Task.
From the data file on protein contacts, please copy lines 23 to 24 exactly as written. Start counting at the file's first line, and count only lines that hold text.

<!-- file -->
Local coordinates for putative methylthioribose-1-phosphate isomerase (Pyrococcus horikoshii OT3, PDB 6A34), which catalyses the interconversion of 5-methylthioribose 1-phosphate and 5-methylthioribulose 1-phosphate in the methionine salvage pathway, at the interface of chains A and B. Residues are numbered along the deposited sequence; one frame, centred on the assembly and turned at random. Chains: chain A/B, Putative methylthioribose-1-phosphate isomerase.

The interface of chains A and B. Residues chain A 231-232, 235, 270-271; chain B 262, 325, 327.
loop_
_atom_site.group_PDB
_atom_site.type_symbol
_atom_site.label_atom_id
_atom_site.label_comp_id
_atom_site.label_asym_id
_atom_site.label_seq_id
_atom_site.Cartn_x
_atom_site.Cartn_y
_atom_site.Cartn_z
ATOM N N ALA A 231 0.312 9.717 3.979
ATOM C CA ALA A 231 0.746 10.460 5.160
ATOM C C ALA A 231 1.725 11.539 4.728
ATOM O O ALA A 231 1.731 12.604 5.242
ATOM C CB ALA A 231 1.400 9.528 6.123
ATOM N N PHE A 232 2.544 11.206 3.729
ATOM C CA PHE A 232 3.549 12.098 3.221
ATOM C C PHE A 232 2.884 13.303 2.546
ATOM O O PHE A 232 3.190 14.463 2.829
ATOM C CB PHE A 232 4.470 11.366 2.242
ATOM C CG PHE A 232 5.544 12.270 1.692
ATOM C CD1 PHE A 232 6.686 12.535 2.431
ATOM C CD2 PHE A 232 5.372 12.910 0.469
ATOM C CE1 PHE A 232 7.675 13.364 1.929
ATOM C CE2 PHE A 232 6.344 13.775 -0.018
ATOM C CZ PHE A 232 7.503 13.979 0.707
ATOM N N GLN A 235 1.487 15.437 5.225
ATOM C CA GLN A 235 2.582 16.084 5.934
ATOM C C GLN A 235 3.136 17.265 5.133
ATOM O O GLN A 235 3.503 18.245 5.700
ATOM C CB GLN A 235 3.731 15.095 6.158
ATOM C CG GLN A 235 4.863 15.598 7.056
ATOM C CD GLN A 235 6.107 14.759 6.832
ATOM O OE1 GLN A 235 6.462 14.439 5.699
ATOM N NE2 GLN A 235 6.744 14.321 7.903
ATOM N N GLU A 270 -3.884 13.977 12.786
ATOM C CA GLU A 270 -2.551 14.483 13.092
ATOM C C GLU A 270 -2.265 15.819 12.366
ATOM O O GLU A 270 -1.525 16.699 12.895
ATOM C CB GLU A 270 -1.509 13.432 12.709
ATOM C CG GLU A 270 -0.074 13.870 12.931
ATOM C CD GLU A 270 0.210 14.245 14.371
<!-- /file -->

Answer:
ATOM C CG PHE A 232 5.544 12.270 1.692
ATOM C CD1 PHE A 232 6.686 12.535 2.431